Girl Scouts Exemplify LAPD Outreach to Public Housing

On a Friday evening in Ramona Gardens, the public housing development, a group of mothers watched their daughters in matching green T-shirts.

Girl Scouts.

It was an opportunity the mothers never encountered when they were growing up, and now welcome for their children.

"A mi me gusta," said mother of two Celia Ortega. "I like that they're in this because they learn different things and learn how important it is to help the community."

Ortega is grateful to the woman nearby, Mishell Harvey-Dixon, a bundle of energy and enthusiasm who does not live in Ramona Gardens, but works here.

She's a cop.


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Working with LAPD colleagues, Officer Harvey-Dixon founded a new Girl Scouts troop with four program levels, from Daisies to Cadettes, as part of a larger outreach known as the Community Safety Program.

The program is sponsored by the LAPD and the Housing Authority, which manages the city's public housing developments. In areas of poverty, the cost of uniforms and patches can be a deterrent
to launching a troop without a sponsor.

No question the girls enjoy scouting. So far they've made field trips to the California Science Center and to UCLA for a women's gymnatics meet, not to mention decorating floats for the Rose Parade.

"I wanted to get involved in more things," said Ortega's 13-year-old daughter, Jennifer.

Officers Harvey-Dixon has a new fan club.

"She makes it exciting," said Jennifer's sister Joselyn, 8.

The LAPD benefits as well through the bonds that are forged.

"Once the parents knew that the girls liked and trusted me, they jumped right on board," said Harvey-Dixon.

Ramona Gardens is the fourth Public Housing Development where Girl Scout troops have sprouted from the CSP since it was launched in the fall of 2011.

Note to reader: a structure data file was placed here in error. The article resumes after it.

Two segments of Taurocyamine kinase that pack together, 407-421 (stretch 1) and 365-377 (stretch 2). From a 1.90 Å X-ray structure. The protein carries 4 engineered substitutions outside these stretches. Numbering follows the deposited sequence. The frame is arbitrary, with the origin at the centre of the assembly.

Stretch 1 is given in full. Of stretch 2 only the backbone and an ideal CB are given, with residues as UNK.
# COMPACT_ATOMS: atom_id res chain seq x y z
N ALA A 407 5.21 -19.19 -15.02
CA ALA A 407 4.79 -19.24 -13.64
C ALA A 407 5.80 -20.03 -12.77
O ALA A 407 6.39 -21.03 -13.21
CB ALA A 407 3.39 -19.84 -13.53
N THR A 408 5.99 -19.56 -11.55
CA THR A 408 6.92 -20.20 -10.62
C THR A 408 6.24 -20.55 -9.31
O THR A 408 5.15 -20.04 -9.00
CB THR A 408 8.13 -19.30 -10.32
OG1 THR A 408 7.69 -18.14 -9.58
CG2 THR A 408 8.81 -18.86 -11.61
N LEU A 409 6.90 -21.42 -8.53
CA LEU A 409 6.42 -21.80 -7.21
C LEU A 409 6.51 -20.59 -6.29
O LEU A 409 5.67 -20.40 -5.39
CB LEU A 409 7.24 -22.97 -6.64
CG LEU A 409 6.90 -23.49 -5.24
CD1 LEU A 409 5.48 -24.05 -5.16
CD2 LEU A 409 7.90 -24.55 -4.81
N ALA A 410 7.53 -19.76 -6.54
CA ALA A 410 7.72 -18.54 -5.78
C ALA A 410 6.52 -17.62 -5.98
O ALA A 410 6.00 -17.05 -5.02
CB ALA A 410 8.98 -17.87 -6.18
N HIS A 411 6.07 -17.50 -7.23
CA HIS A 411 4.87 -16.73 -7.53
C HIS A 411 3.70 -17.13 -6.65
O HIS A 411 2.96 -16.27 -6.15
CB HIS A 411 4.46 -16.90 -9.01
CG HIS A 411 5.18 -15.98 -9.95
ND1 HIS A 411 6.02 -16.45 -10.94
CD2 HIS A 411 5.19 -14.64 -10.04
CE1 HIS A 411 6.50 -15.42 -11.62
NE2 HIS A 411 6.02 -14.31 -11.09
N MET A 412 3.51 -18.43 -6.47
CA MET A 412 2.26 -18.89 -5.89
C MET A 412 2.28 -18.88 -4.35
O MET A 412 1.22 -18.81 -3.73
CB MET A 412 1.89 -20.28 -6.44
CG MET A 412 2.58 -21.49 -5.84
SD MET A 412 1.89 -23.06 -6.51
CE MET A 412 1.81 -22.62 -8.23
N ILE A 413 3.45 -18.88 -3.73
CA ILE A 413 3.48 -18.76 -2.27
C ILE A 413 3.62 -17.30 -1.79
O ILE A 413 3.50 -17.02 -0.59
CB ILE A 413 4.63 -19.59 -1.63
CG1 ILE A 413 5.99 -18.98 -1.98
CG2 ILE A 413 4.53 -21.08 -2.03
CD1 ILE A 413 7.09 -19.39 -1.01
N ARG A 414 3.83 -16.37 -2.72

The first three came in the South LA community of Watts, at schools that serve children from Nickerson Gardens, Imperial Courts, and Jordan Downs.

Grape Street Elementary got the first troop, with teachers serving as initial leaders, and Principal Jera Turner sees immediate dividends and long-term promise.

Near another public housing development in Watts, Gonzaque Village, USC student volunteers launched more girl scout troops at Compton Ave Elementary School.

Girl Scout troops are only one aspect of the Safety Program, which also targets programs for boys, adults, and seniors.

"I think our first priority was to be able to build the trust of the residents," said Sgt. Emada Tingirides, CSP coordinator.

In carrying out the program in Watts, Tingirides finds herself working closely with the longtime commander of Southeast Station, Capt. Phil Tingirides, who happens to be her husband and shares her passion. 

Helping children showed the community the program's commitment.  "Because everyone wants something good for their kids," observed Capt. Tingirides.

He believes CSP deserves much of the credit for the continued drop in violent crime rates in Southeast.

The number of homicides during the first three months of the year has dropped from 15 in 2013 to six this year, Capt. Tingirides said.

Since, 2006, the number of shooting victims aged 10-19 has dropped more than 60 percent, he said.

"You start with kids," said Principal Turner, "and you can change the world."

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